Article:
What Happened in Basra?

The_Snail

ADC
RIP
Try Reading Ministry of Defeat by Richard North it makes painful reading but it does give the full anaylsis as to how the British Army was stabbed in the back through poor equipment and a general lack of willpower amongst politicians and the MOD to push for victory.
When Blair agreed to take Britain to Iraq he wanted a repeat of the Gulf War a quick victory then instant exit that he could take the credit and secure his reputation. When the reality proved far from his liking he sought to Iraqify Basra and the surrounding areas as quickly as possible as the campaign become more unpopular at home.
So while the Insurgency grew British forces shrank, the final blow came when Brown became prime minister because the campaign was so unpopular by then his first priority on taking over was to end it as soon as possible.
The British army was never allowed to truly get to grips with the insurgency if they had done a surge of their own things may have been different but neither the goverment or the MOD had the will to do that.

I can't wait to see the headlines in the papers tomorrow. It's a good job no journos read ARRSE. Oh, hang on.......
 

jim30

LE
On the contrary, don't touch anything by Richard North with a bargepole. The guy has his head so far up his own arse its scary. He has decided he 'knows' what went wrong and that he knows the answer to all our woes. He's posted here a few times and gave up after the serving soldiers on the board pointed out that he was talking utter bollocks.
 

Abdiel

War Hero
On the contrary, don't touch anything by Richard North with a bargepole. The guy has his head so far up his own arse its scary. He has decided he 'knows' what went wrong and that he knows the answer to all our woes. He's posted here a few times and gave up after the serving soldiers on the board pointed out that he was talking utter bollocks.

I missed that, and while I disagree with what he said about Afghanistan I do think he made a fair point that our own high command never seemed to really make any push for success in Iraq. As much as everyone loves to slate George Bush I will say this for him he did have the will to listen to Petraus, switch stratergy and go ahead with the surge something which just about the whole world opposed by then. Neither Blair nor Brown ever the nerve to go against the popular opinion and do the right thing.
 

Andy_S

LE
Book Reviewer
FWIW: Serving soldiers I have spoken to say that the Army went into Basra with a Northern Ireland mindset, and were not prepared for the level of violence (and casualties) that resulted. From the start, a softly-softly approach was taken toward the local scene - eg militias were beating people up in the street, forcing women to cover up on the university campus, etc, etc - while the army stood by and did nothing ("This is their culture," etc, etc). As the violence started to escalate, there was a reluctance to use airpower, mortars, artillery and any indirect fire weapons, for fear of collateral damage that would turn the populace against them.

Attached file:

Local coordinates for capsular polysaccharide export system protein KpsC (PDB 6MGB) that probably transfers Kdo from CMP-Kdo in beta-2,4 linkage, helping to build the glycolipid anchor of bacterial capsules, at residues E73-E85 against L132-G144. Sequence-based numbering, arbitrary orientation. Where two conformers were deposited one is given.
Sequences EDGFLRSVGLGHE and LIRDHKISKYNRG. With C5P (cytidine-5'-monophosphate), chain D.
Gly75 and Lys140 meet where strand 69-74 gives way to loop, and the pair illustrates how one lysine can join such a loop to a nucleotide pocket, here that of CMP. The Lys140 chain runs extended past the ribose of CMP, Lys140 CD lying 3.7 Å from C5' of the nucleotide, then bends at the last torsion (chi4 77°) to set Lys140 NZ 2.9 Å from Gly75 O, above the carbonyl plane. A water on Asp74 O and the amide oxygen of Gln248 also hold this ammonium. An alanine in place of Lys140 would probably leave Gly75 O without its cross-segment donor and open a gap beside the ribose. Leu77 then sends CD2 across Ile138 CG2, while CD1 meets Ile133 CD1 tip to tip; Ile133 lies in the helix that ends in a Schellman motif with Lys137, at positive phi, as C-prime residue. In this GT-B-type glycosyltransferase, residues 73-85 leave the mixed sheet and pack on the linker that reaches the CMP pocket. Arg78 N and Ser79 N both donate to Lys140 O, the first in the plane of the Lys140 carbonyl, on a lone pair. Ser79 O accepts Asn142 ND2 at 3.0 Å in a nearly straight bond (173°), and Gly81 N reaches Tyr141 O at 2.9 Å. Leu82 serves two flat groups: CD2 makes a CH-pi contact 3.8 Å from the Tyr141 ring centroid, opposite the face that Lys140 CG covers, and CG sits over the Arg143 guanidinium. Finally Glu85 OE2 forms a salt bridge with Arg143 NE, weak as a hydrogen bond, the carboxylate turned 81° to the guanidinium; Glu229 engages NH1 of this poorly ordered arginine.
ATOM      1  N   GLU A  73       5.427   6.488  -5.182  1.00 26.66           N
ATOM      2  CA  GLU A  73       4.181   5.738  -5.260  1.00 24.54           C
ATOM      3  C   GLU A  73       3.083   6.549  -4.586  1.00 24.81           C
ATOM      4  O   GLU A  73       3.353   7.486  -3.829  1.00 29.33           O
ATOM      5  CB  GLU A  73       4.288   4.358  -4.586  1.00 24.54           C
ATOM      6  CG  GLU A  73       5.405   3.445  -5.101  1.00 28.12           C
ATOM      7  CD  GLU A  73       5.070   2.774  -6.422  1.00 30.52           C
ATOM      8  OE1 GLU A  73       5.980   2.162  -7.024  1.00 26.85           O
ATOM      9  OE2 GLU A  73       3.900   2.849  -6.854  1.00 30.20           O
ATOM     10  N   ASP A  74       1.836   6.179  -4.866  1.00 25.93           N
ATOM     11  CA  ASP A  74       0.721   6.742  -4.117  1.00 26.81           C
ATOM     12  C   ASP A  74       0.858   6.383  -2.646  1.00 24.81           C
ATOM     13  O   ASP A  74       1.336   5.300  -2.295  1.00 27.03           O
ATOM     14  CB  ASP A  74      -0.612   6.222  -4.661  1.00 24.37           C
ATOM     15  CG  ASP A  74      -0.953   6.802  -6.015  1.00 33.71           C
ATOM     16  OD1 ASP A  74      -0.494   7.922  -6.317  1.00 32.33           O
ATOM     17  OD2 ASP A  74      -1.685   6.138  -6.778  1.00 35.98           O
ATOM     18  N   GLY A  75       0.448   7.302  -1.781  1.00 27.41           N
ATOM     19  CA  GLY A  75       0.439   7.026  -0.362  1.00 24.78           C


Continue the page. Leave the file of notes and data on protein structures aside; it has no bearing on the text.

Result? Militias were able to hit British bases and convoys almost with impunity. Interpreters with the battlegroups were telling troops that their passivity and reluctance to get to grips with the militias was not winning any friends, it was simply making them appear weak, and encouraging an increase in attacks. By then, however, military policy was, perhaps, set in stone and certainly, the political will had eroded. The final result was an ignominious retreat, after which the Iraqi Army had little choice but to go in very hard indeed and wipe out the militias in street battle while the British battlegroup sat safely in Basra Airbase.

In Helmand, OTOH, the army went in kinetic from the word go and what had been a relatively peaceful province, pre-2006, became a war zone.

A happy COIN medium has yet to be found, it seems.

Also FWIW:
A very respected retired British commander (speaking on absolute condition of anonymity) told me this summer that it was his impression that the Army has lost confidence in ranks higher than that of battalion commander.

It seems clear that while much of the blame for recent British failures must go to the politiicans, some must also go to officers of colonel rank and up whose formative military experiences in the '80s and '90s were largely limited to NI and peacekeeping operations in the Balkans.

Another point made here frequently is that the British Military currently lacks the analytical, self-critical and intellectural capabilities of the US Army at prsent.

I think that notion is overstated: Having recently spent some time with one exceptional British battalion about to embark on its third Afghan tour, there was a very lively culture of enquiry and education within its members. The intelligence sergeant of that Btn knew more about Afghan, its personalities, culture and issues than anyone else I have ever met. I should add, he admitted a nmber of both British and American policy failures, largely from backing the wrong guy.
 

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